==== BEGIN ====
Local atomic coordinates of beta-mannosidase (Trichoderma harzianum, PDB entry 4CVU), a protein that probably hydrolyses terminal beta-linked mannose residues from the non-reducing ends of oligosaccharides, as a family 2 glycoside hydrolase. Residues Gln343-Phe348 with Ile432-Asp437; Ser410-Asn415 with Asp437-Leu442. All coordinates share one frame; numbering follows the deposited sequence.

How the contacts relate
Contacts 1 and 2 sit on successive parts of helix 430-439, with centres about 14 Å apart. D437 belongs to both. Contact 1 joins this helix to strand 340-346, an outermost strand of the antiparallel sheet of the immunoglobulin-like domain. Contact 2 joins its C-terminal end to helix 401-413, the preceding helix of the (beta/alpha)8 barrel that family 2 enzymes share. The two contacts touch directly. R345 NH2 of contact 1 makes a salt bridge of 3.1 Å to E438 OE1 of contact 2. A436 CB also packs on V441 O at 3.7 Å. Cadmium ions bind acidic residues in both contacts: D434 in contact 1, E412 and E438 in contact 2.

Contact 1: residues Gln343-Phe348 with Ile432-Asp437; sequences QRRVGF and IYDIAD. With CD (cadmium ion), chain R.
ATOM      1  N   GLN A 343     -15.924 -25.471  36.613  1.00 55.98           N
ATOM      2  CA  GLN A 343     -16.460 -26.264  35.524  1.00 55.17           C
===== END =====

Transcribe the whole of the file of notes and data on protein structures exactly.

Local atomic coordinates of beta-mannosidase (Trichoderma harzianum, PDB entry 4CVU), a protein that probably hydrolyses terminal beta-linked mannose residues from the non-reducing ends of oligosaccharides, as a family 2 glycoside hydrolase. Residues Gln343-Phe348 with Ile432-Asp437; Ser410-Asn415 with Asp437-Leu442. All coordinates share one frame; numbering follows the deposited sequence.

How the contacts relate
Contacts 1 and 2 sit on successive parts of helix 430-439, with centres about 14 Å apart. D437 belongs to both. Contact 1 joins this helix to strand 340-346, an outermost strand of the antiparallel sheet of the immunoglobulin-like domain. Contact 2 joins its C-terminal end to helix 401-413, the preceding helix of the (beta/alpha)8 barrel that family 2 enzymes share. The two contacts touch directly. R345 NH2 of contact 1 makes a salt bridge of 3.1 Å to E438 OE1 of contact 2. A436 CB also packs on V441 O at 3.7 Å. Cadmium ions bind acidic residues in both contacts: D434 in contact 1, E412 and E438 in contact 2.

Contact 1: residues Gln343-Phe348 with Ile432-Asp437; sequences QRRVGF and IYDIAD. With CD (cadmium ion), chain R.
ATOM      1  N   GLN A 343     -15.924 -25.471  36.613  1.00 55.98           N
ATOM      2  CA  GLN A 343     -16.460 -26.264  35.524  1.00 55.17           C